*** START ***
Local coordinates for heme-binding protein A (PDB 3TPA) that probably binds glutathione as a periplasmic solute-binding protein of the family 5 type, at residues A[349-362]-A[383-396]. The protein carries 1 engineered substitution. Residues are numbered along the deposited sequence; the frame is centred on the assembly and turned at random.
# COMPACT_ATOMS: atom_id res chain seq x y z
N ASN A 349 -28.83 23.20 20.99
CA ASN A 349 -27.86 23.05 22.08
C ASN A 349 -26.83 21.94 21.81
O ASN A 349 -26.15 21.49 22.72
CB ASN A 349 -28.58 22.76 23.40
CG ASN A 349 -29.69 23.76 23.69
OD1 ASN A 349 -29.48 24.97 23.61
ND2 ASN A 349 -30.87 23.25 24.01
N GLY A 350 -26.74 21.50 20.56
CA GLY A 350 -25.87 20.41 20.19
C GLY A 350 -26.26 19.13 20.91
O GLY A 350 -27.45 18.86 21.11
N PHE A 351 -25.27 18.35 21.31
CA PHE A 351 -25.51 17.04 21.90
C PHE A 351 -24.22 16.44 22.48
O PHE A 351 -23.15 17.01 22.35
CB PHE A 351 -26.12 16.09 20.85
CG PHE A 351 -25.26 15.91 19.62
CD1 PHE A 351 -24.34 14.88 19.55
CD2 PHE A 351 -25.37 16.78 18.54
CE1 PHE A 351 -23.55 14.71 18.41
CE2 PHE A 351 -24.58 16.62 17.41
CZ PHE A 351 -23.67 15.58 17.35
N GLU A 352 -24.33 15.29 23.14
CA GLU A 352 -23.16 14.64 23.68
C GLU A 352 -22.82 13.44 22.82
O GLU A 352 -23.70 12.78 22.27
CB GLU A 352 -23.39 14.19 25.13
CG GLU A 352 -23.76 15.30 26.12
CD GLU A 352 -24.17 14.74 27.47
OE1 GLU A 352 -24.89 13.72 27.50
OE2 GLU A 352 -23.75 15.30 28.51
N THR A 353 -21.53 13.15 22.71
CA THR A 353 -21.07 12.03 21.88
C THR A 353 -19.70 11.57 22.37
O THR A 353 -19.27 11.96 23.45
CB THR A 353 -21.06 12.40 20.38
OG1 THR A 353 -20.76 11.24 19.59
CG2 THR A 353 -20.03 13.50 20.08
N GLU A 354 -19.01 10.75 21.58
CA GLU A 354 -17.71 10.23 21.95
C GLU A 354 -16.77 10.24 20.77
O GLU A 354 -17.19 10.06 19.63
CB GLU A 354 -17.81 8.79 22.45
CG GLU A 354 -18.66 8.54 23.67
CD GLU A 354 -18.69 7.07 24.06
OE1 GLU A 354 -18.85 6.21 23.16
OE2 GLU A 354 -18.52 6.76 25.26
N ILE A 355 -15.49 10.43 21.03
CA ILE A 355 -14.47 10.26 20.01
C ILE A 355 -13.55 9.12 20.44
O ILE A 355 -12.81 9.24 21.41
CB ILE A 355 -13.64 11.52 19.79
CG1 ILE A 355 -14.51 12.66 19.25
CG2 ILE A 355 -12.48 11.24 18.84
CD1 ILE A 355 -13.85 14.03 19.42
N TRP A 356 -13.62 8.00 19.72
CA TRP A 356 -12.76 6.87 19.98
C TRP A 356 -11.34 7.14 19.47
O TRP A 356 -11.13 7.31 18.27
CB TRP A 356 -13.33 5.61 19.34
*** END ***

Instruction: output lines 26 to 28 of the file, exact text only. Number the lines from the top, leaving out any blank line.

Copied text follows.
N GLU A 352 -24.33 15.29 23.14
CA GLU A 352 -23.16 14.64 23.68
C GLU A 352 -22.82 13.44 22.82